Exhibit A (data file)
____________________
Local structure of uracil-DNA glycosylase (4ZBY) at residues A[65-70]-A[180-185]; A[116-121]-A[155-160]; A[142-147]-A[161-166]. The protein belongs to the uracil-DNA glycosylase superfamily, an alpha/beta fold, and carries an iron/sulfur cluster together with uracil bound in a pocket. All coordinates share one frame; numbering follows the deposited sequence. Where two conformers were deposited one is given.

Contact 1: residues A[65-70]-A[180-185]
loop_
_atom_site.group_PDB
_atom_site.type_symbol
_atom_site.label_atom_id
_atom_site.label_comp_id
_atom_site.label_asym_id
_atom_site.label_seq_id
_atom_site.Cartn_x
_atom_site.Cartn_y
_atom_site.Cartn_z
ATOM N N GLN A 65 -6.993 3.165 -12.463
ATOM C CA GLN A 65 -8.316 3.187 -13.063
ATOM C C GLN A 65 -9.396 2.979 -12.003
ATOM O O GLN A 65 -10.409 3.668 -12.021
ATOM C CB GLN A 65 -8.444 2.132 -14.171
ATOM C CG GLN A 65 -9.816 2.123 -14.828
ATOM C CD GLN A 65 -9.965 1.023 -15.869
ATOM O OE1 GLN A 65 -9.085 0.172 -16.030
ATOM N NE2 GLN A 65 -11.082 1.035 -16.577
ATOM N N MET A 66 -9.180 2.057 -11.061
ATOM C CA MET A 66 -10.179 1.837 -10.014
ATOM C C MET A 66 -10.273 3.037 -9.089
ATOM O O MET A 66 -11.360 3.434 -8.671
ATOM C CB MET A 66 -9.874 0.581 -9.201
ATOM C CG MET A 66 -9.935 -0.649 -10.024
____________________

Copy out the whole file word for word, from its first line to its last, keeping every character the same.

Local structure of uracil-DNA glycosylase (4ZBY) at residues A[65-70]-A[180-185]; A[116-121]-A[155-160]; A[142-147]-A[161-166]. The protein belongs to the uracil-DNA glycosylase superfamily, an alpha/beta fold, and carries an iron/sulfur cluster together with uracil bound in a pocket. All coordinates share one frame; numbering follows the deposited sequence. Where two conformers were deposited one is given.

Contact 1: residues A[65-70]-A[180-185]
loop_
_atom_site.group_PDB
_atom_site.type_symbol
_atom_site.label_atom_id
_atom_site.label_comp_id
_atom_site.label_asym_id
_atom_site.label_seq_id
_atom_site.Cartn_x
_atom_site.Cartn_y
_atom_site.Cartn_z
ATOM N N GLN A 65 -6.993 3.165 -12.463
ATOM C CA GLN A 65 -8.316 3.187 -13.063
ATOM C C GLN A 65 -9.396 2.979 -12.003
ATOM O O GLN A 65 -10.409 3.668 -12.021
ATOM C CB GLN A 65 -8.444 2.132 -14.171
ATOM C CG GLN A 65 -9.816 2.123 -14.828
ATOM C CD GLN A 65 -9.965 1.023 -15.869
ATOM O OE1 GLN A 65 -9.085 0.172 -16.030
ATOM N NE2 GLN A 65 -11.082 1.035 -16.577
ATOM N N MET A 66 -9.180 2.057 -11.061
ATOM C CA MET A 66 -10.179 1.837 -10.014
ATOM C C MET A 66 -10.273 3.037 -9.089
ATOM O O MET A 66 -11.360 3.434 -8.671
ATOM C CB MET A 66 -9.874 0.581 -9.201
ATOM C CG MET A 66 -9.935 -0.649 -10.024